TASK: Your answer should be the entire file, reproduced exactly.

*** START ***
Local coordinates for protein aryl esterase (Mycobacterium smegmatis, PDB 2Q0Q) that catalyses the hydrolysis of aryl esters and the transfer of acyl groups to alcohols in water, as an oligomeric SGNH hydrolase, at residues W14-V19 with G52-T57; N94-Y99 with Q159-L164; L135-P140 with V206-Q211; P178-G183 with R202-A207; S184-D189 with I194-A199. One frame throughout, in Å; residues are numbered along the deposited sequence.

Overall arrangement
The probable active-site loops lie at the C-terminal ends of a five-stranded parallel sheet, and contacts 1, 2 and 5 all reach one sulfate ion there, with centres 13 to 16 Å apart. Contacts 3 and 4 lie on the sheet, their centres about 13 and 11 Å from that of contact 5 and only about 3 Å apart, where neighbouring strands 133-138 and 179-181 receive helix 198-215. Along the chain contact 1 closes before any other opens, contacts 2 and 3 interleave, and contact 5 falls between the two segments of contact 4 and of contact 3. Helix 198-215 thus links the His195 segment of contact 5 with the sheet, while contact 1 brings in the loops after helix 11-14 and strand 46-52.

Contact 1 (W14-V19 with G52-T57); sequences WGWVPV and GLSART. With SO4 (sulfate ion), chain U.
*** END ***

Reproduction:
Local coordinates for protein aryl esterase (Mycobacterium smegmatis, PDB 2Q0Q) that catalyses the hydrolysis of aryl esters and the transfer of acyl groups to alcohols in water, as an oligomeric SGNH hydrolase, at residues W14-V19 with G52-T57; N94-Y99 with Q159-L164; L135-P140 with V206-Q211; P178-G183 with R202-A207; S184-D189 with I194-A199. One frame throughout, in Å; residues are numbered along the deposited sequence.

Overall arrangement
The probable active-site loops lie at the C-terminal ends of a five-stranded parallel sheet, and contacts 1, 2 and 5 all reach one sulfate ion there, with centres 13 to 16 Å apart. Contacts 3 and 4 lie on the sheet, their centres about 13 and 11 Å from that of contact 5 and only about 3 Å apart, where neighbouring strands 133-138 and 179-181 receive helix 198-215. Along the chain contact 1 closes before any other opens, contacts 2 and 3 interleave, and contact 5 falls between the two segments of contact 4 and of contact 3. Helix 198-215 thus links the His195 segment of contact 5 with the sheet, while contact 1 brings in the loops after helix 11-14 and strand 46-52.

Contact 1 (W14-V19 with G52-T57); sequences WGWVPV and GLSART. With SO4 (sulfate ion), chain U.